Real Tories believed in inequality for reasons that went beyond economics. They lived in a world of hierarchy and authority. It was a world in which tough-minded magistrates gave stiff sentences to poachers. It was underwritten, for much of the 20th century, by military experience. No institution in England reflects the class system more faithfully than the army and no social distinction is more ruthlessly policed than that between “officers” and “other ranks”. The two World Wars and the retention of conscription until the early Sixties meant there was a time when most British men had military experience. This did not make them all Conservatives — servicemen gave the Labour Party a large majority in 1945. What it did mean was that those people who were already Conservative had their belief in hierarchy reinforced.

Conservative leaders — captain Macmillan, lieutenant colonel Heath — derived much of their prestige from military rank, as did the local notables who organised the party at local level. Yet only a tiny fraction of the population has military experience now. In spite, or because, of this, Conservative fantasies focus ever more on a certain image of the military — but it is an image that is, in its odd way, democratic rather than hierarchical. For instance, one of the strongest themes in Conservative thinking now involves not the imposition of authority but the defence of relatively low-ranking soldiers who have infringed criminal law or military regulations — hence the campaign against soldiers being prosecuted for their actions in Northern Ireland or Afghanistan.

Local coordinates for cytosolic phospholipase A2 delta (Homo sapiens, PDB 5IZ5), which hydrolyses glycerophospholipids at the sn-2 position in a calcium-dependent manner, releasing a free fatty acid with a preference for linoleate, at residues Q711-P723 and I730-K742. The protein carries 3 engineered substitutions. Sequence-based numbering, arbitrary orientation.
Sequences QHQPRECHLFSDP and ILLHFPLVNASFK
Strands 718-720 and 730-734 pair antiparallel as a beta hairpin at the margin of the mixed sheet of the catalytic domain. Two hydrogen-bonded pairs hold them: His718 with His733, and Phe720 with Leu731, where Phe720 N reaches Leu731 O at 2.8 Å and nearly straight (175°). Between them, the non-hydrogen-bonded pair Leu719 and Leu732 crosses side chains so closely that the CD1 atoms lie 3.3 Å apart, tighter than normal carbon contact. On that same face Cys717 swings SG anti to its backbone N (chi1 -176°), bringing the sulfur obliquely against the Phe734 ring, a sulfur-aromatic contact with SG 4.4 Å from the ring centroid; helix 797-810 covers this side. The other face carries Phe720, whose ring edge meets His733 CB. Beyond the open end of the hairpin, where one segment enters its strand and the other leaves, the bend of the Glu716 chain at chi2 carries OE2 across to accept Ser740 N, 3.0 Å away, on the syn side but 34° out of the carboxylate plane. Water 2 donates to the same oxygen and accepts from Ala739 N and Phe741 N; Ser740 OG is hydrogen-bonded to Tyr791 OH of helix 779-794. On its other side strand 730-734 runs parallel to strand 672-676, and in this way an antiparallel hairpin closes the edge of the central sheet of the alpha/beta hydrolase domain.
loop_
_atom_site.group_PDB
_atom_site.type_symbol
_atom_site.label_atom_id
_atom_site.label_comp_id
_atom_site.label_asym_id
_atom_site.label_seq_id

The decline in military experience goes with a more general change. Grassroots supporters of the Conservative Party have always been relatively old but the party used to have complicated relations with this group. An internal document from the early years of the Thatcher government suggested that the party’s support among the retired was a source of problems: “The Government’s economic policy is a long-term policy and the elderly do not think long term.” Of course, real Tories used to think long-term because they saw themselves as part of institutions that would continue beyond their death or simply because they spent a great deal of energy devising trust funds to benefit their grandchildren.

But this kind of long-term thinking is rarer now. Almost the defining feature of Conservative policy — with regards to everything from public debt to fossil fuel — is a slash-and-burn attitude that focuses on material gains to be made in the short term. I sometimes think that the only real Tories are the dreadlocked activists of Extinction Rebellion: people who understand that politics is about debts that might be owed to generations yet unborn and who display a commendable indifference to the short-term vagaries of electoral politics.

In any case, old age is not what it used to be. Life expectancy and early retirement have both increased — so a disconcertingly large proportion of Conservatives have not worked for many years. A person born in 1926 could claim, with some justification, that they had had a harder life than their own children and might, therefore, have been exposed to harsh realities. This is conspicuously not true of someone born, in, say 1948. These are people who were born into peace and the welfare state. They bear a disconcerting resemblance to their contemporaries who joined student protests in 1968. A part of the press serves the same function for Tory activists that hallucinogenic drugs served for the soixante-huitards: the Mail and the Express are now so removed from reality that their readers might as well be getting their information from the website of David Icke. In fact, the most notable feature of Conservative supporters is often their reluctance to grow up — which may explain why they have, in the past few years, been prone to identify with young or, in the case of Johnson, ostentatiously juvenile, leaders.